A Book of Change was well received by critics, and continued reviewer acclaim has attended Morgan's subsequent collections of poetry. In an America review of Poems of the Two Worlds, James Finn Cotter noted, "The mature religious outlook, emotional honesty and clarity of style show up again, but with them we find a new range of insight and subject matter. The prospect is breathtaking, the achievement unique in contemporary poetry." Reviewing Death Mother and Other Poems for the Washington Post Book World, Alfred Corn called Morgan's work "an esthetic of inclusions. At the round table of his imagination, many impulses, personal histories and anonymously authored myths are given voice and substance." David Sanders likewise praises Death Mother and Other Poems in a Tar River Poetry review. "The majority of poems," he attested, "center on the 'primal recognition,'… the death consciousness that must eventually come to all of us, but Morgan distances himself from morbidity by carefully considering how to live life with this awareness." Sanders added, "All the poems speak in a gentle, urbane, mature voice but reveal a tough, logical mind." With Northbook Morgan "continues to express an unsentimental, bittersweet view of life," said Emily Grosholz in an essay for New England Review/Bread Loaf Quarterly. "That Morgan began publishing relatively late in life is not irrelevant;… one must have lived long, confronted and assimilated the inevitable tragedies of life, in order to write as he does."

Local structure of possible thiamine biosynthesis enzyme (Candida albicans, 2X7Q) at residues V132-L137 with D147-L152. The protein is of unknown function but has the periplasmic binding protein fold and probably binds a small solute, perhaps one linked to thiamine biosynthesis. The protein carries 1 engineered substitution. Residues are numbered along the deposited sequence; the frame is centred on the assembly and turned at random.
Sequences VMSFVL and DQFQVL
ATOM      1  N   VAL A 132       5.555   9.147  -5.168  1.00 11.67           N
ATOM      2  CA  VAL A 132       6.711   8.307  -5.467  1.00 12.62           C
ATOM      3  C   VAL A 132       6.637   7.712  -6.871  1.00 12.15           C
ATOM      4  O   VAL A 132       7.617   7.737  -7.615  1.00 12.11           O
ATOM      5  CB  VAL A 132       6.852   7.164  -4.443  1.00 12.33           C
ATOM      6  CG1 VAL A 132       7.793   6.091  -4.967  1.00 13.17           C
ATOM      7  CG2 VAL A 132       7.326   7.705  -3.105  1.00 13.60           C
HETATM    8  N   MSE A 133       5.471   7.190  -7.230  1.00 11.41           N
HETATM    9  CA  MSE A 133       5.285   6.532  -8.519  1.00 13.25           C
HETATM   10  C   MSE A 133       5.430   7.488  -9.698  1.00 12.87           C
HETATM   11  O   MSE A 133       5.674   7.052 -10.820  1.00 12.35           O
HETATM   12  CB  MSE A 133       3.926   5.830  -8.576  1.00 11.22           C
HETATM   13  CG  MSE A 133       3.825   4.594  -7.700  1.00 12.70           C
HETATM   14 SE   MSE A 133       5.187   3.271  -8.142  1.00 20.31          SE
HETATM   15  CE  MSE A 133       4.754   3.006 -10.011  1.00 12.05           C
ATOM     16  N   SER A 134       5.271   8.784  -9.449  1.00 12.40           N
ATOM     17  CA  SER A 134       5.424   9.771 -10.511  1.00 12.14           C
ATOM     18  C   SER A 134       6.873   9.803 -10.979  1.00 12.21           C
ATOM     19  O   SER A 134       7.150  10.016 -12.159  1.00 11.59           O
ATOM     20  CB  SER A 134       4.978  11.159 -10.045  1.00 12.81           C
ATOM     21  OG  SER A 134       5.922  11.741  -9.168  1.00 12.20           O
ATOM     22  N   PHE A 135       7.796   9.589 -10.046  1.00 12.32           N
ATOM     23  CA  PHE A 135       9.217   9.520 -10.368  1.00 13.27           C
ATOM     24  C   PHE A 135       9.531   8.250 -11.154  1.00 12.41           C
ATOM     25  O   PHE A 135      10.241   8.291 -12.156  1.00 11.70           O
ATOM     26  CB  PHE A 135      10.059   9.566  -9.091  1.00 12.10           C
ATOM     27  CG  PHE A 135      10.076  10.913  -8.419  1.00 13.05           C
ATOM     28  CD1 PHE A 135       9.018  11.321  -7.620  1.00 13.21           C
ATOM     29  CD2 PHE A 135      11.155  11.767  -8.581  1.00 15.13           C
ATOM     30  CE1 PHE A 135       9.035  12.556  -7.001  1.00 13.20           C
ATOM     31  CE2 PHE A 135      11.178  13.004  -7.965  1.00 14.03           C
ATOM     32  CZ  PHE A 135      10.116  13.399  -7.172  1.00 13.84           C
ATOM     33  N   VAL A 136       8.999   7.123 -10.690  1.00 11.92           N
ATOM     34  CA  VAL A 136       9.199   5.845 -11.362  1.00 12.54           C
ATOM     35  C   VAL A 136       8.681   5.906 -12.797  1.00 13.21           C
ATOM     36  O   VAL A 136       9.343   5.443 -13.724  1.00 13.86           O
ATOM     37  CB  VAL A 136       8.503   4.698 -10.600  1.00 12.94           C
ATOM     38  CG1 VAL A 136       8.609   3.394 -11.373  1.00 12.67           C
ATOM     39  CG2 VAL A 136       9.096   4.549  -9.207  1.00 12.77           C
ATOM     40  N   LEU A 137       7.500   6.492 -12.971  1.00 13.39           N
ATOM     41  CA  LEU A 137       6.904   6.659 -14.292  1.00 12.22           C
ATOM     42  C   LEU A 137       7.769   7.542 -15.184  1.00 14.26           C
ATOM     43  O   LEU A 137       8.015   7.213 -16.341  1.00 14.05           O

By the time Northbook was released, Morgan felt he was beginning to find his own way as a poet. Though his first efforts were praised, the poet did not feel he had achieved his best work yet because he had not received the best constructive criticism from others so that he could improve. "It took him another 10 years,… to get control over his writing," said Chris Hedges in the New York Times, "to remove 'the intimate personal stuff' from his poems, in part because he had trouble finding a stern critic. He was nearly 60 when he had the confidence to call himself a poet." After publishing the slim Eleven Poems and the collection Poems: New and Selected, Morgan did not release another book until 1995. But this collection of old and new love poems titled Poems for Paula is considered by many critics to be one of his best.